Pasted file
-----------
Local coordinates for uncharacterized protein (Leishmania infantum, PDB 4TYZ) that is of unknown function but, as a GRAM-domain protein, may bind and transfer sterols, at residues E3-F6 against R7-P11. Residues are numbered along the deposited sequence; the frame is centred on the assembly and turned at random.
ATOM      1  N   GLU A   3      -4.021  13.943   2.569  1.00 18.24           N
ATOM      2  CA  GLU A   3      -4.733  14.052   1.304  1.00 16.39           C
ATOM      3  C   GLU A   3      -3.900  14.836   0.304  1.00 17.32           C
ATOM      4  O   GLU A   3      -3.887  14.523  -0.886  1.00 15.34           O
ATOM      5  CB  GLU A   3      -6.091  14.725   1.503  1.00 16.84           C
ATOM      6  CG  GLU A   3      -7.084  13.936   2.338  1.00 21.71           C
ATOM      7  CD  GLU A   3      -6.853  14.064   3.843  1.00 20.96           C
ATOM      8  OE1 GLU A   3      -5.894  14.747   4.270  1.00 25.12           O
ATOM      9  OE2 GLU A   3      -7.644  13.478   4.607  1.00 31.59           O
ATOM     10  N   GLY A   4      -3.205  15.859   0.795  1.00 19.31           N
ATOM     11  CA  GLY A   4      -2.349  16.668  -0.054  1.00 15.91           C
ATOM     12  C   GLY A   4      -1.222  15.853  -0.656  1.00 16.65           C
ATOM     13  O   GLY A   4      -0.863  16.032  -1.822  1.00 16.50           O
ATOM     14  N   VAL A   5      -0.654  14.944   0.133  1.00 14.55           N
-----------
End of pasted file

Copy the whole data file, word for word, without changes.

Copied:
Local coordinates for uncharacterized protein (Leishmania infantum, PDB 4TYZ) that is of unknown function but, as a GRAM-domain protein, may bind and transfer sterols, at residues E3-F6 against R7-P11. Residues are numbered along the deposited sequence; the frame is centred on the assembly and turned at random.
ATOM      1  N   GLU A   3      -4.021  13.943   2.569  1.00 18.24           N
ATOM      2  CA  GLU A   3      -4.733  14.052   1.304  1.00 16.39           C
ATOM      3  C   GLU A   3      -3.900  14.836   0.304  1.00 17.32           C
ATOM      4  O   GLU A   3      -3.887  14.523  -0.886  1.00 15.34           O
ATOM      5  CB  GLU A   3      -6.091  14.725   1.503  1.00 16.84           C
ATOM      6  CG  GLU A   3      -7.084  13.936   2.338  1.00 21.71           C
ATOM      7  CD  GLU A   3      -6.853  14.064   3.843  1.00 20.96           C
ATOM      8  OE1 GLU A   3      -5.894  14.747   4.270  1.00 25.12           O
ATOM      9  OE2 GLU A   3      -7.644  13.478   4.607  1.00 31.59           O
ATOM     10  N   GLY A   4      -3.205  15.859   0.795  1.00 19.31           N
ATOM     11  CA  GLY A   4      -2.349  16.668  -0.054  1.00 15.91           C
ATOM     12  C   GLY A   4      -1.222  15.853  -0.656  1.00 16.65           C
ATOM     13  O   GLY A   4      -0.863  16.032  -1.822  1.00 16.50           O
ATOM     14  N   VAL A   5      -0.654  14.944   0.133  1.00 14.55           N